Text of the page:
This topic is usually found in the section discussing implicit differentiation and sometimes instructors do not make a distinction between the two. But logarithmic differentiation is a very specific technique and often uses implicit differentiation along the way.
There are two main types of equations that you will use logarithmic differentiation on
1. equations where you have a variable in an exponent
2. equations that are quite complicated and can be simplified using logarithms.
In both cases, we introduce logarithms into the equation that may not have been there before, apply some simple rules and then take the derivative. Let's look at each case.
Variables In The Exponent
Remember that you can use the power rule on \(x^2\) but you can't use the power rule on \(2^x\) or \(y^x\). 
So, what we do is introduce a natural log into the equation, without changing the problem of course. The goal is to bring the exponent down so that we can take the derivative of it.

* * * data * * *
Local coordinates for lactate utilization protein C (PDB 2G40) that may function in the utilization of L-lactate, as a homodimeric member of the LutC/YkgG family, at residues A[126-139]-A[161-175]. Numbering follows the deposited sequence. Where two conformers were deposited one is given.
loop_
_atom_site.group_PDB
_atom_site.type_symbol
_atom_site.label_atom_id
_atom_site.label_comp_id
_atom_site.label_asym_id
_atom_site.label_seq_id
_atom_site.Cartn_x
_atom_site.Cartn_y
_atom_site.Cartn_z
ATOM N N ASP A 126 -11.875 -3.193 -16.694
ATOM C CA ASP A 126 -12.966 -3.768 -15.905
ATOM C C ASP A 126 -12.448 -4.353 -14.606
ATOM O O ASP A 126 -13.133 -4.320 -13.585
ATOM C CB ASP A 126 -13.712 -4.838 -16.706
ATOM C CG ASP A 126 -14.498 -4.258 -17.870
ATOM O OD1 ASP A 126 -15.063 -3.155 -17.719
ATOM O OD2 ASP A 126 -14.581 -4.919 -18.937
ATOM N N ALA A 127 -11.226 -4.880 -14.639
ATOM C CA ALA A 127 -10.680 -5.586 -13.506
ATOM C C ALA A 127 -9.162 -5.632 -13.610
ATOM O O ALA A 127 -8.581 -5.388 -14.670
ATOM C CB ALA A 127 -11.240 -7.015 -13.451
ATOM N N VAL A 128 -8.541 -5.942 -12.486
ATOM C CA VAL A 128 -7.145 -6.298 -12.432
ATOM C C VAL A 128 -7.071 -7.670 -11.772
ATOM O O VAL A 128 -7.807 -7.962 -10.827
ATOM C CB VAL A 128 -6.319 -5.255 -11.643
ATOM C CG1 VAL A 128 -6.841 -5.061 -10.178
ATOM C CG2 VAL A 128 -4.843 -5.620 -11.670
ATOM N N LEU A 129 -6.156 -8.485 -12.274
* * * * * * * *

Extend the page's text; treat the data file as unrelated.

These are the rules we use 

1. \( \ln(x^y) = y~ \ln(x) \) 
2. \( e^{\ln(z)} = z \) 
Notice the first rule brings the exponent down in front of the natural log term, in which case, we can use the product rule to take the derivative. The second rule is usually used to reverse the process after taking the derivative.
Let's look at an example. One of the practice problems shows how to calculate the derivative of \( y = x^x \). To do this one, we need to bring the x in the exponent down (since we can't use the power rule). To accomplish this, we take the natural log of both sides, like this: